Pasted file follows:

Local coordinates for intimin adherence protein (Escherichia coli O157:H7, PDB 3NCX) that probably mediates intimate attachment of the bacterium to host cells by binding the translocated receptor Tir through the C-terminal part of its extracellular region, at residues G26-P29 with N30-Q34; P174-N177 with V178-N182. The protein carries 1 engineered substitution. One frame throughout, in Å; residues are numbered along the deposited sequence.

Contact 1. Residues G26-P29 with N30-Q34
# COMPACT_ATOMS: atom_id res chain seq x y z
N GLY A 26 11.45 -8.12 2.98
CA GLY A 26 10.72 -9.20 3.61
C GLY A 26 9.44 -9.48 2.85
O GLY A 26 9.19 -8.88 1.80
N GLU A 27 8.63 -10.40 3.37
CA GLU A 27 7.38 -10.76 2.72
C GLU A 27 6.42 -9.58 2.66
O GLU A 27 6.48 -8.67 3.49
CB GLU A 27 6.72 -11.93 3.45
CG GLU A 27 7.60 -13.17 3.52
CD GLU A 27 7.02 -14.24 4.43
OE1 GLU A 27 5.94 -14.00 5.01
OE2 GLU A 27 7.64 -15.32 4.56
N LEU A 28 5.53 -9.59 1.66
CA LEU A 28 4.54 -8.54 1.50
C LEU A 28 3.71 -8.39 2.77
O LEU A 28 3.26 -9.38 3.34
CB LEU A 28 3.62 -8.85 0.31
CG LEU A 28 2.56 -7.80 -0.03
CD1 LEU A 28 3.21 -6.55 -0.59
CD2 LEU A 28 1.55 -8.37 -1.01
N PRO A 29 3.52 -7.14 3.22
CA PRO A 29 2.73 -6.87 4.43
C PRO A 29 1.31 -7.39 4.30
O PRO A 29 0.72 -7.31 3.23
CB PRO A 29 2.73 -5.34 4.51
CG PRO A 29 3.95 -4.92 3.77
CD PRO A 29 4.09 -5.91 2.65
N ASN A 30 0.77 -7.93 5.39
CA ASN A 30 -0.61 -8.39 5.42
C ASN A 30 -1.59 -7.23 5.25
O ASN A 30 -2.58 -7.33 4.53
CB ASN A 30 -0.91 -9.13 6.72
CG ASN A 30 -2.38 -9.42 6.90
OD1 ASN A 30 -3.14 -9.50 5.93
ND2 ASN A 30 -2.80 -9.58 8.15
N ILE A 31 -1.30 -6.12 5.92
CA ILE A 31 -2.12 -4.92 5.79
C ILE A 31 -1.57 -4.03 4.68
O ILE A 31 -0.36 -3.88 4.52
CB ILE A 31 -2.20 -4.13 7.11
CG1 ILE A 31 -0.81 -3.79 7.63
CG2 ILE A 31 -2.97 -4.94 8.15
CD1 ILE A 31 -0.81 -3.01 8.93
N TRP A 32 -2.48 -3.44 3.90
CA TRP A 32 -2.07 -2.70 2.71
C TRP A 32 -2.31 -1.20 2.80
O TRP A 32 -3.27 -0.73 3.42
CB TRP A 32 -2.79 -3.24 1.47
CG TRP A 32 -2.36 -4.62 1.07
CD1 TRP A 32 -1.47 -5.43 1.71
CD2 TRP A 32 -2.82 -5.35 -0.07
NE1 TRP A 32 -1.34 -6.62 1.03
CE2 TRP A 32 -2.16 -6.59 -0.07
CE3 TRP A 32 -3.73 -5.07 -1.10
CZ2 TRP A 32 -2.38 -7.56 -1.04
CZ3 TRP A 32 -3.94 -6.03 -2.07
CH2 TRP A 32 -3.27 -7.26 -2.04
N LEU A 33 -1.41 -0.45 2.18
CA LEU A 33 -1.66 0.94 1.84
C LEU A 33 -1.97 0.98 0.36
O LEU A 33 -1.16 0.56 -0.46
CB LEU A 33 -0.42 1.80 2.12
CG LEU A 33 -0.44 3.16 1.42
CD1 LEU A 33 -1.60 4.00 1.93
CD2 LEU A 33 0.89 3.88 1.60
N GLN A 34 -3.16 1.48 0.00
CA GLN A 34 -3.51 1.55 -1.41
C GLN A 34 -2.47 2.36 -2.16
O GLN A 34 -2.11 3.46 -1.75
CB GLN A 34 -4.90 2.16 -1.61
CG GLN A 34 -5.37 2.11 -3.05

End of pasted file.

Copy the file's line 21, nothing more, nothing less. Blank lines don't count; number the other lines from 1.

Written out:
CB LEU A 28 3.62 -8.85 0.31